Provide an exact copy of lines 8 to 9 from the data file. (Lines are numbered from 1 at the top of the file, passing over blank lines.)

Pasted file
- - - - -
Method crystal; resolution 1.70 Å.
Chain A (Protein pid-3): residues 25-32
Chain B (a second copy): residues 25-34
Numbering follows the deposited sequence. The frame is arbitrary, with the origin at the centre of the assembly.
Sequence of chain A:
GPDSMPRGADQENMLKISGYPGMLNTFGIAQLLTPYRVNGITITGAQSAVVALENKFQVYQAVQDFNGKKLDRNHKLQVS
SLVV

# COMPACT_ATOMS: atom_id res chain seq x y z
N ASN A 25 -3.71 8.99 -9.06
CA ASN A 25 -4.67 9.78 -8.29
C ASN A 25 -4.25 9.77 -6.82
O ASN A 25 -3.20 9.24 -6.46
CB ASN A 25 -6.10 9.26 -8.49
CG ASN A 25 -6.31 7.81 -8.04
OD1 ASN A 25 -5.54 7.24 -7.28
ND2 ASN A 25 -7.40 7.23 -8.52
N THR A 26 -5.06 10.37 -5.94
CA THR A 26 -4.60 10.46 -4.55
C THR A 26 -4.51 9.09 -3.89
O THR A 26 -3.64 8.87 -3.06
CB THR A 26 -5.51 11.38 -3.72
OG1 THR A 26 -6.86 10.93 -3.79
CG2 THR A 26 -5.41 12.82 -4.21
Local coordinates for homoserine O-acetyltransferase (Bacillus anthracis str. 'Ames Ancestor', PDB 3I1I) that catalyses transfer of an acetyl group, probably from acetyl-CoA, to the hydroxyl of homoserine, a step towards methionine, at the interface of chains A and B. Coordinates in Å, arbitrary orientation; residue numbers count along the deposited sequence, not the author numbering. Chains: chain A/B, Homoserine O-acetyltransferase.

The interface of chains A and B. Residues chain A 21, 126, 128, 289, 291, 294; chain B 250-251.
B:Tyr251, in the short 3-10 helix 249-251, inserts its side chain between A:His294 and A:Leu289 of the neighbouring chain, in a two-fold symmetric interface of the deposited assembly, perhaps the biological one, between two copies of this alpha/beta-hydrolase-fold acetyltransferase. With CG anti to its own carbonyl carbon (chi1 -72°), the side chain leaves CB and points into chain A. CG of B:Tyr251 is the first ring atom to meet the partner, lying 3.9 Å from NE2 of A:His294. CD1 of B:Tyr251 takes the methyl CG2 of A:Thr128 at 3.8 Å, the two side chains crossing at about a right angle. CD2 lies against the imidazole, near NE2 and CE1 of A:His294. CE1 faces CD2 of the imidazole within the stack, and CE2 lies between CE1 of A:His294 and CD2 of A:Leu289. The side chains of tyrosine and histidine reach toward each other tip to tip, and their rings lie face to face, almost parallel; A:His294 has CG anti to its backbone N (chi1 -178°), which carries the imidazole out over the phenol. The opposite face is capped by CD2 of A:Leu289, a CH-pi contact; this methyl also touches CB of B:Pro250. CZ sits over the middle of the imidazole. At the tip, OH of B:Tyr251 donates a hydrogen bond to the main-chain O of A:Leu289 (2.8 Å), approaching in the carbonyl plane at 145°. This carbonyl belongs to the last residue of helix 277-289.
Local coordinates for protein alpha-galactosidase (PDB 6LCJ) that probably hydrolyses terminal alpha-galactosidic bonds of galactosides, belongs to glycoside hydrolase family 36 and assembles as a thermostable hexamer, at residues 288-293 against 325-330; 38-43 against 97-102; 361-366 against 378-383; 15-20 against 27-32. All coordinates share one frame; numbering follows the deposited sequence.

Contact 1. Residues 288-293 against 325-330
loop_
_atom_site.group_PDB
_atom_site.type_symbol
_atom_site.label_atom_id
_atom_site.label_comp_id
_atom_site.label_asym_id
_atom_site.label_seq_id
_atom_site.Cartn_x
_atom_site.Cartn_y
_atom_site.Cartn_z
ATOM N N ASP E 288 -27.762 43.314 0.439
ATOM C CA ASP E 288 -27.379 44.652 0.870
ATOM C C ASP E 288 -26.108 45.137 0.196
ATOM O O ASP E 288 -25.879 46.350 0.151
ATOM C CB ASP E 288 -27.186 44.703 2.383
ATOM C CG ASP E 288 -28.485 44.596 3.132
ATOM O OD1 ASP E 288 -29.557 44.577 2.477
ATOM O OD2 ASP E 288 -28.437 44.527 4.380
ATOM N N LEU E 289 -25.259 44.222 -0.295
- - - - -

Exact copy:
# COMPACT_ATOMS: atom_id res chain seq x y z
N ASN A 25 -3.71 8.99 -9.06